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By: Rick Proctor
Abstract: An example of how to turn a Java class into a Windows service using the open source Java Service Wrapper project.
Have you ever needed to run a Java class unattended on a Windows server? There
are various ways to accomplish this task. By far, the best alternative is to
run your Java class as a Windows service. One of the easiest tools I’ve
found for turning classes into services is the open source Java Service Wrapper
project from Tanukisoftware.org (https://wrapper.tanukisoftware.org/doc/english/index.html).
According to their website, the Java Service Wrapper is an application which
has evolved out of a desire to solve a number of problems common to many Java
In this article, we’ll focus on the first bullet point.
Note: There are three ways you can use the Java Service Wrapper.
In this article we will use the WrapperSimpleApp class to launch our application.
Following the link above, download and install the latest version the Java
Service Wrapper (for Windows users it comes in a zip file). For this example,
I used version 3.0.5. I extracted the file to my C: drive and it created the
following directory C:/wrapper_win32_3.0.5. Since I can’t know where you
are placing the files, for the rest of the article we’ll refer to the
wrapper home folder as %wrapper home%.
Looking at the tree structure, you’ll see several folders including:
The bin folder contains several files with a .bat.in extension. For this example,
you and I are only concerned with the App.bat.in file, the InstallApp-NT.bat.in
file, and the UninstallApp-NT.bat.in file. These files need to be renamed to
a .bat extension.
Once you’ve done that, run the App.bat from a command line. You should
see the following results:
Now that we know the test works, let’s make one of our own Java classes
The first thing we need to do is choose a Java class to turn into a service.
In this example, we’re going to use a class called MultipleSocket server.
The code for this class can be downloaded from CodeCentral by clicking
here. Once you’ve downloaded the code, find the bdn.jar file and move
it to the [wrapper folder]/bin directory.
On my PC I set up JAVA_HOME and CLASSPATH environmental variables as well as
provided a path to the %JAVA_HOME%/bin folder to make it easier to run java
classes from the command line. I’m going to assume that you’ve done
the same thing. If you haven’t, then you’ll need to provide the
full path to the java.exe file in the next examples.
Let’s test the bdn.jar file to make sure that everything’s ok.
At a command prompt, type:
java -cp bdn.jar bdn.MultipleSocketServer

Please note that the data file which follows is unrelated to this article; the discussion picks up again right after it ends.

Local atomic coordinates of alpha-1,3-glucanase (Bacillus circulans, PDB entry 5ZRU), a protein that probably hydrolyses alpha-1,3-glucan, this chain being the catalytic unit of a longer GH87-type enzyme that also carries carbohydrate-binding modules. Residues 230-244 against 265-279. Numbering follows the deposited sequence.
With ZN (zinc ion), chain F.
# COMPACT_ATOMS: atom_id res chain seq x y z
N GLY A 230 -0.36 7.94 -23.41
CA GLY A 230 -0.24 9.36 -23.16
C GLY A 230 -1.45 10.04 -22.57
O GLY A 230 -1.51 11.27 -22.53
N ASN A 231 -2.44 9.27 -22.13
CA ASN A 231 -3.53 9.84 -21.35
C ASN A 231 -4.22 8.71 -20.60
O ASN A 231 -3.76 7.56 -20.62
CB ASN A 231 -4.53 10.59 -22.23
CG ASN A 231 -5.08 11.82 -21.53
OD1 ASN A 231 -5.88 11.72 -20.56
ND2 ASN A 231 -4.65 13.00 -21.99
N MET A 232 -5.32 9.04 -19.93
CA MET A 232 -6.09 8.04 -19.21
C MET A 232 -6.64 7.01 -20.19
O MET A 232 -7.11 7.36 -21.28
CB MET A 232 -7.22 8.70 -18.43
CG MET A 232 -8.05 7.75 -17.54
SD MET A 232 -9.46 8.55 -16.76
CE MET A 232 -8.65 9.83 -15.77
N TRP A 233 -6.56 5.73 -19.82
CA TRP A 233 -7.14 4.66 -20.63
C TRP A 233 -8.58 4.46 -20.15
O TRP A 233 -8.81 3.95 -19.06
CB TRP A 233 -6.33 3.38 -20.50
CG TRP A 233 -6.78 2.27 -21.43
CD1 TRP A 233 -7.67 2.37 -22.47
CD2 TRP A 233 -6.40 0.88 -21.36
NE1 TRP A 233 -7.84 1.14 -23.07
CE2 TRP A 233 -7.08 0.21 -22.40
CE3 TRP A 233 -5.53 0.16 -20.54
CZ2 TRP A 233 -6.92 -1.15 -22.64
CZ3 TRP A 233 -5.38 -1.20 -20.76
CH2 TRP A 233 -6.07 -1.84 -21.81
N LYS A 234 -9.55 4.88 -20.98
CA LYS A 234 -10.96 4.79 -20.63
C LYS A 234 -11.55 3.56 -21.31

After you hit the enter key you should see a screen similar to this:
Note: Use Ctrl-C to exit the program.
The next thing we need to do is to modify the wrapper.conf file. As mentioned
earlier, this file can be found in the %wrapper home%/conf directory. In this
file we are going to make the following changes:
And save the file.
Now let’s test our creation. At the command prompt run:
You should see the following:
Now that we’ve tested our class, let’s turn it into a fullfledged
service. At the command prompt run:
Let’s make sure that Windows recognizes the MultipleSocketServer class
as a Service. Click on the “services” icon, found in the administrative
tools option of the control panel. You should see a screen similar to this:
Notice that the MultipleSocketServer service is not started. To start it, you
can select it and click start, or you can run the App.bat file again. Once you’ve
started the MultipleSocketService, it will continue to run until you stop it,
disable it, or run the UnistallApp-NT.bat file. Congratulations…you have
just built a Java based Windows service.
The Java Service Wrapper from Tanukisoftware.org is an excellent open source
set of programs that allow you to turn your Java classes into Windows services.
It provides three methods for accomplishing this task. We discussed only one
method here, but I encourage you to read through the documentation and experiment
with the other methods as well.
Rick Proctor has over 20 years experience in the IT industry. Since 2001 Rick
has been Vice President of Information Technology for Thomas Nelson, Inc. (NYSE:
TNM). Rick can be reached at firstname.lastname@example.org.
The source code for MultipleSocketServer.java can be found at CodeCentral.
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